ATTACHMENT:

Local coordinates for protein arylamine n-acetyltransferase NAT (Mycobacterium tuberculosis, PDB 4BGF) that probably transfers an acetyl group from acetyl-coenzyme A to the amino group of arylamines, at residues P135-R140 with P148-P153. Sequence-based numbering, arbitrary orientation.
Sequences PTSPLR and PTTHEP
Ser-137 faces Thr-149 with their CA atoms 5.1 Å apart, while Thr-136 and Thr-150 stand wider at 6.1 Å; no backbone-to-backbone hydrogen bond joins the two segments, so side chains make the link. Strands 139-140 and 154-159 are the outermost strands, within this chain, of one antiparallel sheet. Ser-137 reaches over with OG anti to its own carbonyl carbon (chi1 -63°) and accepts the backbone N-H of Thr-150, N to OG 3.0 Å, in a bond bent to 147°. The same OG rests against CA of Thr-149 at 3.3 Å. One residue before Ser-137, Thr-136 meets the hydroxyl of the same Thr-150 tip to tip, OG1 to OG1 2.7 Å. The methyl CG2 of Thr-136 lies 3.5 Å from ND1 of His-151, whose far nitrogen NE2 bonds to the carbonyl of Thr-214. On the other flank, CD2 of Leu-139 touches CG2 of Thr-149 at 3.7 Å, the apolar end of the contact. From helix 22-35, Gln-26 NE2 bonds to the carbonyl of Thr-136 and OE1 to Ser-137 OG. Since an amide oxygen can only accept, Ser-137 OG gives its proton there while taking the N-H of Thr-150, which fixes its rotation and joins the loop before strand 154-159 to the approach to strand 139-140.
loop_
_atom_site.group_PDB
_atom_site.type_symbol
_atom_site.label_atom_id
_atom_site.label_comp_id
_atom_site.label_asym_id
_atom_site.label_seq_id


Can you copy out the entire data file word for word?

Local coordinates for protein arylamine n-acetyltransferase NAT (Mycobacterium tuberculosis, PDB 4BGF) that probably transfers an acetyl group from acetyl-coenzyme A to the amino group of arylamines, at residues P135-R140 with P148-P153. Sequence-based numbering, arbitrary orientation.
Sequences PTSPLR and PTTHEP
Ser-137 faces Thr-149 with their CA atoms 5.1 Å apart, while Thr-136 and Thr-150 stand wider at 6.1 Å; no backbone-to-backbone hydrogen bond joins the two segments, so side chains make the link. Strands 139-140 and 154-159 are the outermost strands, within this chain, of one antiparallel sheet. Ser-137 reaches over with OG anti to its own carbonyl carbon (chi1 -63°) and accepts the backbone N-H of Thr-150, N to OG 3.0 Å, in a bond bent to 147°. The same OG rests against CA of Thr-149 at 3.3 Å. One residue before Ser-137, Thr-136 meets the hydroxyl of the same Thr-150 tip to tip, OG1 to OG1 2.7 Å. The methyl CG2 of Thr-136 lies 3.5 Å from ND1 of His-151, whose far nitrogen NE2 bonds to the carbonyl of Thr-214. On the other flank, CD2 of Leu-139 touches CG2 of Thr-149 at 3.7 Å, the apolar end of the contact. From helix 22-35, Gln-26 NE2 bonds to the carbonyl of Thr-136 and OE1 to Ser-137 OG. Since an amide oxygen can only accept, Ser-137 OG gives its proton there while taking the N-H of Thr-150, which fixes its rotation and joins the loop before strand 154-159 to the approach to strand 139-140.
loop_
_atom_site.group_PDB
_atom_site.type_symbol
_atom_site.label_atom_id
_atom_site.label_comp_id
_atom_site.label_asym_id
_atom_site.label_seq_id